[Edited at 2019-08-15 06:08 GMT]
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Kristof Haavik  Identity Verified
United States
Local time: 05:59
Member (2010)
English to French
+ ...
TOPIC STARTER
Thanks for your advice Aug 15

I think you're probably right. I was already planning not to send the translation until I receive payment (which is not normal practice, but since they said they would do it that way, I was going to hold them to it) and to have my bank make sure the check is good before I do anything. Can't they determine--if not immediately, still in a day or two in today's interconnected world--whether the check is valid or bounces if I give it to them? In the (increasingly unlikely) event that it is good, ... See more
I think you're probably right. I was already planning not to send the translation until I receive payment (which is not normal practice, but since they said they would do it that way, I was going to hold them to it) and to have my bank make sure the check is good before I do anything. Can't they determine--if not immediately, still in a day or two in today's interconnected world--whether the check is valid or bounces if I give it to them? In the (increasingly unlikely) event that it is good, things would be safe and my fears would be proven wrong, wouldn't they?Collapse


 

Tony M
France
Local time: 12:59
Member
French to English
+ ...
Sadly, no! Aug 15

We have heard reports of the bank's rejecting the cheque up to 2 or 3 months later, when the forgery comes to light.
Depending on the banking regs in your country, the banks have a certain "window" within which they can withdraw a payment, and so you'd have to wait that long.

I guess the trouble is probably that it is not actually an obviously fake cheque, but a genuine "blank" (I'm sure there must be security breaches at times!), and so they have to wait for it to physically
... See more
We have heard reports of the bank's rejecting the cheque up to 2 or 3 months later, when the forgery comes to light.
Depending on the banking regs in your country, the banks have a certain "window" within which they can withdraw a payment, and so you'd have to wait that long.

I guess the trouble is probably that it is not actually an obviously fake cheque, but a genuine "blank" (I'm sure there must be security breaches at times!), and so they have to wait for it to physically clear (almost always through an African bank), with postal delays etc., and then they have to wait for a definitive response from the drawing bank, who no doubt have to do some investigation to confirm the fake. Etc. etc.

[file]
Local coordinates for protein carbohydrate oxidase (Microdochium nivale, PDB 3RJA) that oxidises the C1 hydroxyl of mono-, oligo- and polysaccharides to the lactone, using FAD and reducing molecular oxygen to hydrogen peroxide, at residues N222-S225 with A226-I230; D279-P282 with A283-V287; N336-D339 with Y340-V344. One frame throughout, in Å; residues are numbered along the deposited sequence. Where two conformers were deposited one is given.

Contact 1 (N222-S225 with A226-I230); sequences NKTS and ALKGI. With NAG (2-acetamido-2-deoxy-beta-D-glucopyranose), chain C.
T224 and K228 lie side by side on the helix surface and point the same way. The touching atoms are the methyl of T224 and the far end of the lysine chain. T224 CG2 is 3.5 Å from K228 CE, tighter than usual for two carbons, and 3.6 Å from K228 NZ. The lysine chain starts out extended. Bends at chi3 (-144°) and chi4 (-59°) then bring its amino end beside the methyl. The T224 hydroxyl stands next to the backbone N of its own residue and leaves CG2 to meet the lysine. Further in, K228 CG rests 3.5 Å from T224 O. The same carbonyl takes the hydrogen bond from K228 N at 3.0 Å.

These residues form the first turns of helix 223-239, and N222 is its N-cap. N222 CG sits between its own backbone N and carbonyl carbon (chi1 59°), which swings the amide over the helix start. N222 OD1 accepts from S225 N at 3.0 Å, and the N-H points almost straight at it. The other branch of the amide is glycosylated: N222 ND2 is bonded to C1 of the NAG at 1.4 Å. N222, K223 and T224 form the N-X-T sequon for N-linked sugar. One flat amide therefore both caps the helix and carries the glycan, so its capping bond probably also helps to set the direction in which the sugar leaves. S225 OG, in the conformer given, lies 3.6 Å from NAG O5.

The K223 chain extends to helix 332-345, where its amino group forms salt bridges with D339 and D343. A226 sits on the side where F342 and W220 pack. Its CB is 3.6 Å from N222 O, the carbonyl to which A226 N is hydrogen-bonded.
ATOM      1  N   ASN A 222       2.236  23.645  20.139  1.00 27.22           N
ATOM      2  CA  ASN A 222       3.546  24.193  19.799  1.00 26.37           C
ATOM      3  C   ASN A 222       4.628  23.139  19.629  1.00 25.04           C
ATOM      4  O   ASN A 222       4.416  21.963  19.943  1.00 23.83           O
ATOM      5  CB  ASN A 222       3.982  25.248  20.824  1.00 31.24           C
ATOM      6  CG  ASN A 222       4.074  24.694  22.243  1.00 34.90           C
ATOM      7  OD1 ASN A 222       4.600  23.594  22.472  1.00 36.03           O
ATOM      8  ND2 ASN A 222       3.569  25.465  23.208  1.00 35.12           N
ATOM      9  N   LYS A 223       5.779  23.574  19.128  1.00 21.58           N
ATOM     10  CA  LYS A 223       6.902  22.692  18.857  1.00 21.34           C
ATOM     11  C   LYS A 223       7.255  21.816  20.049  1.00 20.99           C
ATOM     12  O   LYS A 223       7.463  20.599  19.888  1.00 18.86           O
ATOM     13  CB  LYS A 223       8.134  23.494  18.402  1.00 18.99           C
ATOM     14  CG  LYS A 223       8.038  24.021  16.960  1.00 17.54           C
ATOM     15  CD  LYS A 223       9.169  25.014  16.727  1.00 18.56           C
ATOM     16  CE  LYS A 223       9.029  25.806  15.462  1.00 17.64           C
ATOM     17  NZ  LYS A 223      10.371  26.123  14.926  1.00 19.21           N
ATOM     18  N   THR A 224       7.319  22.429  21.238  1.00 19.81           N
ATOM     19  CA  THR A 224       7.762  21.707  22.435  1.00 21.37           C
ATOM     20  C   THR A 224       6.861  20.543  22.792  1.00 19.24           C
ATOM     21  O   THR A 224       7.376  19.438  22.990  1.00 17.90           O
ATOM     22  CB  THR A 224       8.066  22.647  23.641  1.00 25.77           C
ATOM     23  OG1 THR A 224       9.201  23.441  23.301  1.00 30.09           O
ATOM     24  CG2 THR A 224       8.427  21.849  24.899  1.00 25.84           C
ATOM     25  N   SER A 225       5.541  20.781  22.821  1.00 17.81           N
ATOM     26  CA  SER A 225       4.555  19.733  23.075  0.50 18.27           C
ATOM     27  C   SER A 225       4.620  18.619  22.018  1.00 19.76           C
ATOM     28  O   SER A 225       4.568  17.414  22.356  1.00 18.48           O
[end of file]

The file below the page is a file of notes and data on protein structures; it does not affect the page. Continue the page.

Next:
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Philippe Etienne  Identity Verified
Spain
Local time: 12:59
Member
English to French
Not probably Aug 15

Kristof Haavik wrote:

I think you're probably right. I was already planning not to send the translation until I receive payment (which is not normal practice, but since they said they would do it that way, I was going to hold them to it) and to have my bank make sure the check is good before I do anything. Can't they determine--if not immediately, still in a day or two in today's interconnected world--whether the check is valid or bounces if I give it to them? In the (increasingly unlikely) event that it is good, things would be safe and my fears would be proven wrong, wouldn't they?

This scheme has been discussed countless times on this forum and elsewhere since the inception of Internet. You should spot it from step 2, or even 1.
Besides translation work, I've been targeted on a second-hand selling site. If you use Internet for commercial transactions, you must be aware of the associated rogue approaches.

Philippe


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Kristof Haavik  Identity Verified
United States
Local time: 05:59
Member (2010)
English to French
+ ...
TOPIC STARTER
Yes Aug 15

Once again, I'm afraid you're probably right. If it indeed takes that long, I won't do anything until I have assurances that the check is genuine. Which means pulling the plug on the whole thing. They haven't gotten any money from me, and they won't, but they did waste my time. Unless by some miracle the thing turns out to be genuine, but that's looking less and less likely.

Michelle Oviedo
 

Kristof Haavik  Identity Verified
United States